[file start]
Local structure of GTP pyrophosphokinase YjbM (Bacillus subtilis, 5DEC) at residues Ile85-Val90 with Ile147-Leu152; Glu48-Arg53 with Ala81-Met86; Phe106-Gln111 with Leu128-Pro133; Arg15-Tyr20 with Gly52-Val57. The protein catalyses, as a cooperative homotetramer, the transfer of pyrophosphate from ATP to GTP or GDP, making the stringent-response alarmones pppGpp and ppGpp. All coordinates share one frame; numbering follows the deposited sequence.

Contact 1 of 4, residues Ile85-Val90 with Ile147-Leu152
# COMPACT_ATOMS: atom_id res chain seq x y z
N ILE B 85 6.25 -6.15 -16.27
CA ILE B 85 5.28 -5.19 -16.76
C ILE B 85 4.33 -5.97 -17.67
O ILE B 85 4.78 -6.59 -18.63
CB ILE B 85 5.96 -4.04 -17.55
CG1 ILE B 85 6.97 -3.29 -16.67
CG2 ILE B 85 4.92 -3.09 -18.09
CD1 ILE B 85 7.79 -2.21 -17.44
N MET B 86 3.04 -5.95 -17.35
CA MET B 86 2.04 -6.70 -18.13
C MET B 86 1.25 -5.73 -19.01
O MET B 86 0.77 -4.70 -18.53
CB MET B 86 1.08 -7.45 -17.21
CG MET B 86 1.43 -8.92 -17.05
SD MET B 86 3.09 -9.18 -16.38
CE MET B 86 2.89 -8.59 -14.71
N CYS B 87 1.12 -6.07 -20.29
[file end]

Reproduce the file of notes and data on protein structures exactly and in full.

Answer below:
Local structure of GTP pyrophosphokinase YjbM (Bacillus subtilis, 5DEC) at residues Ile85-Val90 with Ile147-Leu152; Glu48-Arg53 with Ala81-Met86; Phe106-Gln111 with Leu128-Pro133; Arg15-Tyr20 with Gly52-Val57. The protein catalyses, as a cooperative homotetramer, the transfer of pyrophosphate from ATP to GTP or GDP, making the stringent-response alarmones pppGpp and ppGpp. All coordinates share one frame; numbering follows the deposited sequence.

Contact 1 of 4, residues Ile85-Val90 with Ile147-Leu152
# COMPACT_ATOMS: atom_id res chain seq x y z
N ILE B 85 6.25 -6.15 -16.27
CA ILE B 85 5.28 -5.19 -16.76
C ILE B 85 4.33 -5.97 -17.67
O ILE B 85 4.78 -6.59 -18.63
CB ILE B 85 5.96 -4.04 -17.55
CG1 ILE B 85 6.97 -3.29 -16.67
CG2 ILE B 85 4.92 -3.09 -18.09
CD1 ILE B 85 7.79 -2.21 -17.44
N MET B 86 3.04 -5.95 -17.35
CA MET B 86 2.04 -6.70 -18.13
C MET B 86 1.25 -5.73 -19.01
O MET B 86 0.77 -4.70 -18.53
CB MET B 86 1.08 -7.45 -17.21
CG MET B 86 1.43 -8.92 -17.05
SD MET B 86 3.09 -9.18 -16.38
CE MET B 86 2.89 -8.59 -14.71
N CYS B 87 1.12 -6.07 -20.29